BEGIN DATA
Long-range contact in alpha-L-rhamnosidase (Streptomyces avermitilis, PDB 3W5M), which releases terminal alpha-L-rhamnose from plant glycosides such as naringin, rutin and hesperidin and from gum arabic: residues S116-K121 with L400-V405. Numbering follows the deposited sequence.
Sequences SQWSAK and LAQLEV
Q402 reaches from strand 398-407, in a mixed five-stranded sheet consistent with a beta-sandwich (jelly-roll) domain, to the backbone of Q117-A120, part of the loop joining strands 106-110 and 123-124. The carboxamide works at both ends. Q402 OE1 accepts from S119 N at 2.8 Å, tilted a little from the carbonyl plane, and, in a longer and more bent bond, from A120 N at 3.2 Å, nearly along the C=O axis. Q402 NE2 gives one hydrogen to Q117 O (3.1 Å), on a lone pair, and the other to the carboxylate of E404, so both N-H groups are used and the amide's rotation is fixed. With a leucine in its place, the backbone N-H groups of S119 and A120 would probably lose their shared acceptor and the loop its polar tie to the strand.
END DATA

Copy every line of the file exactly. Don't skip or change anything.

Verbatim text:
Long-range contact in alpha-L-rhamnosidase (Streptomyces avermitilis, PDB 3W5M), which releases terminal alpha-L-rhamnose from plant glycosides such as naringin, rutin and hesperidin and from gum arabic: residues S116-K121 with L400-V405. Numbering follows the deposited sequence.
Sequences SQWSAK and LAQLEV
Q402 reaches from strand 398-407, in a mixed five-stranded sheet consistent with a beta-sandwich (jelly-roll) domain, to the backbone of Q117-A120, part of the loop joining strands 106-110 and 123-124. The carboxamide works at both ends. Q402 OE1 accepts from S119 N at 2.8 Å, tilted a little from the carbonyl plane, and, in a longer and more bent bond, from A120 N at 3.2 Å, nearly along the C=O axis. Q402 NE2 gives one hydrogen to Q117 O (3.1 Å), on a lone pair, and the other to the carboxylate of E404, so both N-H groups are used and the amide's rotation is fixed. With a leucine in its place, the backbone N-H groups of S119 and A120 would probably lose their shared acceptor and the loop its polar tie to the strand.